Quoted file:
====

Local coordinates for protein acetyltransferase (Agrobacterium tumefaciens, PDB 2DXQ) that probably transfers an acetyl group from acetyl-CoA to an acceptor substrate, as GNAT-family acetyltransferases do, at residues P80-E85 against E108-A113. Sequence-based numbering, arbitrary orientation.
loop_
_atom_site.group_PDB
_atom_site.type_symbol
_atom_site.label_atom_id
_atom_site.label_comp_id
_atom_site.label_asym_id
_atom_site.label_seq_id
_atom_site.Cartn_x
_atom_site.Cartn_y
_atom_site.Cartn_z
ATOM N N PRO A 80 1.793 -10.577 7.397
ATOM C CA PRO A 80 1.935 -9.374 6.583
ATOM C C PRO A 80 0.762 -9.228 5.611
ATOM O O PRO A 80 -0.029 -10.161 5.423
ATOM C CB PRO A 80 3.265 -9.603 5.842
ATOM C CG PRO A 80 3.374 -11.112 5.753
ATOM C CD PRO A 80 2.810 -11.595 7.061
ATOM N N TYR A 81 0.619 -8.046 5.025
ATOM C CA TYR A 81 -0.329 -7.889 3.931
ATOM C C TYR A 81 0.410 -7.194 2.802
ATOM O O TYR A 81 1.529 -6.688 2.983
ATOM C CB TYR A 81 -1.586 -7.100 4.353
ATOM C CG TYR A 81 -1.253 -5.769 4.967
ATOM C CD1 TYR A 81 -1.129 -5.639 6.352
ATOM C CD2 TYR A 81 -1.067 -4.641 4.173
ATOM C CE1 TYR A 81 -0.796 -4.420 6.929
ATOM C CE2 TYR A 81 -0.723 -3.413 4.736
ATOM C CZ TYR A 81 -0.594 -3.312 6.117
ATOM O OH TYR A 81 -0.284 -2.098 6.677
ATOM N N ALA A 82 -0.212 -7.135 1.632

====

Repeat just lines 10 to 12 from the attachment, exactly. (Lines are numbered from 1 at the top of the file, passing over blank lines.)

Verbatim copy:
_atom_site.Cartn_y
_atom_site.Cartn_z
ATOM N N PRO A 80 1.793 -10.577 7.397